### Making a data structure comfortable

09 September 13. [link] PDF version

This is the last entry in a series of posts on the design and use of the
`apop_data` struct, beginning with this entry. Next time, I'll get to
some more statistical application, regarding interrater agreement.

The purpose of this five-entry series was to consider all the little details of what makes a good structure for data, and this final episode covers four additions to the structure so far to make this structure extensible and, well, comfortable.

###### Names

I haven't mentioned column and row names, though they are absolutely
essential for us as humans to understand our data, and are a key difference between
a matrix manipulation library and a data analaysis library. But they largely take
care of themselves. When you query from the database, the names get put in place,
and then it's my problem as the author of functions like
`apop_data_transpose`,
`apop_data_cross` and `apop_data_split` to make sure that the names get put in the right place.

The most basic use of names is to use them interchangeably with the numeric index of the row or column:

```
apop_data *d = apop_data_calloc(3, 3); //allocate 3x3 matrix filled with zeros.
apop_data_add_names(d, 'c', "left", "middle", "right");
apop_data_add_names(d, 'r', "top", "middle", "bottom");
apop_data_set(d, 2, 2, 2.2);
apop_data_set(d, .rowname="middle", .colname="right", .val=1.2);
apop_data_set(d, .rowname="top", .col=0, .val=0.0);
//view columns or rows by name:
Apop_data_col_t(d, "right", rightcol);
double rightsum = apop_vector_sum(rightcol);
```

The names are in their own mitochondria-like struct, the `apop_name`, which is rarely
if ever seen outside of `apop_data` structs, but provides its host `apop_data` struct
with much of its power. As with mitochondria, names being in a separate structure was an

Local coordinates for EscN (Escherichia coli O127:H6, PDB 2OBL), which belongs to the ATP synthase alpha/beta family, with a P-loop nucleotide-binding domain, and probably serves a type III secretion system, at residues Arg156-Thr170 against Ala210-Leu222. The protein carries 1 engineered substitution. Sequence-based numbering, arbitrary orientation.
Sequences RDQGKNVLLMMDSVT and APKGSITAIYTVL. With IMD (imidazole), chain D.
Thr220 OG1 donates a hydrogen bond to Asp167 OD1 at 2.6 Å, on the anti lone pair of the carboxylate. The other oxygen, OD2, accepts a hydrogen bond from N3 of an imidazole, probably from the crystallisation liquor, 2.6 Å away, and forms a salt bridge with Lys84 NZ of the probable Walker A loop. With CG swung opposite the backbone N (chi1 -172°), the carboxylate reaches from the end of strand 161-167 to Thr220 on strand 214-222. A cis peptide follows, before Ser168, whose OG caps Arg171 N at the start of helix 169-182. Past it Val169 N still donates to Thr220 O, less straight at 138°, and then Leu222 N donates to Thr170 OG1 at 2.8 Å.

evolutionary anomaly, but there isn't much reason to merge them fully into the host structure either.

Also, having a separate struct makes it easier to implement hashes for the text of names, to speed up name lookups. (This is another to-do item for anybody interested in working on Apophenia).

###### Weights

Real-world data sets are often weighted, so our data set will need a weights vector. At my workplace, we have surveys where there are more weights columns than data columns, but those can always be reduced to a single weight column for any given analysis.

So let's add that as another vector to the `apop_data` set.

There used to be separate
`apop_ols` and
`apop_wls` (weighted least squares) models. But there was no need: if you give me
weights, the `apop_ols` functions use them to implement WLS, else it runs as ordinary.

An empirical distribution is one where the probability of an event equals its frequency in
observed data. So we take a data set, add weights, and call it a model. The most common
weighting is where every element has equal weight, so that is what is assumed if
`your_data->weights==NULL`. In either case,
`apop_estimate(your_data, apop_pmf)` outputs a PMF model that appropriately wraps the data. See also
`apop_data_pmf_compress`
which reduces redundant observations to one weighted observation.

###### Pages

At this point, we have rectangular data covered. Apophenia tries to not place restrictions requiring that the vector and matrix have the same number of rows, so you could even have one column of numbers that doesn't quite fit the rectangle.